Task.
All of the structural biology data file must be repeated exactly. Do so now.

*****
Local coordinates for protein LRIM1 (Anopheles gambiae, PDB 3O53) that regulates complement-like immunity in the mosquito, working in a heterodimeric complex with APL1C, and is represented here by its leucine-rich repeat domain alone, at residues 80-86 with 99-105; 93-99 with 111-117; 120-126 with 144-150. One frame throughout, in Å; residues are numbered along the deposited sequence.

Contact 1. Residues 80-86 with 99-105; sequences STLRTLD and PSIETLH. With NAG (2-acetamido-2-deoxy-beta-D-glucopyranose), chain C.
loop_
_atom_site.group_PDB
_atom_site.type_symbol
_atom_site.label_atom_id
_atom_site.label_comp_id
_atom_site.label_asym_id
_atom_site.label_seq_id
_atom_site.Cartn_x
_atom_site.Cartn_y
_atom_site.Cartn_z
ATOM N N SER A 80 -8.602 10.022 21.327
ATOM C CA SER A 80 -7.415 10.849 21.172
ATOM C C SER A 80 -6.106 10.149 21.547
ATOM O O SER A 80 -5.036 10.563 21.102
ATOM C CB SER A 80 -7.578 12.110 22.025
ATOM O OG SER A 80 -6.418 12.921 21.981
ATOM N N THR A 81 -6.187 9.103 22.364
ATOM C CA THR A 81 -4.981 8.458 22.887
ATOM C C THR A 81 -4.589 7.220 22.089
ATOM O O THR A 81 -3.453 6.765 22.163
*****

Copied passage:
Local coordinates for protein LRIM1 (Anopheles gambiae, PDB 3O53) that regulates complement-like immunity in the mosquito, working in a heterodimeric complex with APL1C, and is represented here by its leucine-rich repeat domain alone, at residues 80-86 with 99-105; 93-99 with 111-117; 120-126 with 144-150. One frame throughout, in Å; residues are numbered along the deposited sequence.

Contact 1. Residues 80-86 with 99-105; sequences STLRTLD and PSIETLH. With NAG (2-acetamido-2-deoxy-beta-D-glucopyranose), chain C.
loop_
_atom_site.group_PDB
_atom_site.type_symbol
_atom_site.label_atom_id
_atom_site.label_comp_id
_atom_site.label_asym_id
_atom_site.label_seq_id
_atom_site.Cartn_x
_atom_site.Cartn_y
_atom_site.Cartn_z
ATOM N N SER A 80 -8.602 10.022 21.327
ATOM C CA SER A 80 -7.415 10.849 21.172
ATOM C C SER A 80 -6.106 10.149 21.547
ATOM O O SER A 80 -5.036 10.563 21.102
ATOM C CB SER A 80 -7.578 12.110 22.025
ATOM O OG SER A 80 -6.418 12.921 21.981
ATOM N N THR A 81 -6.187 9.103 22.364
ATOM C CA THR A 81 -4.981 8.458 22.887
ATOM C C THR A 81 -4.589 7.220 22.089
ATOM O O THR A 81 -3.453 6.765 22.163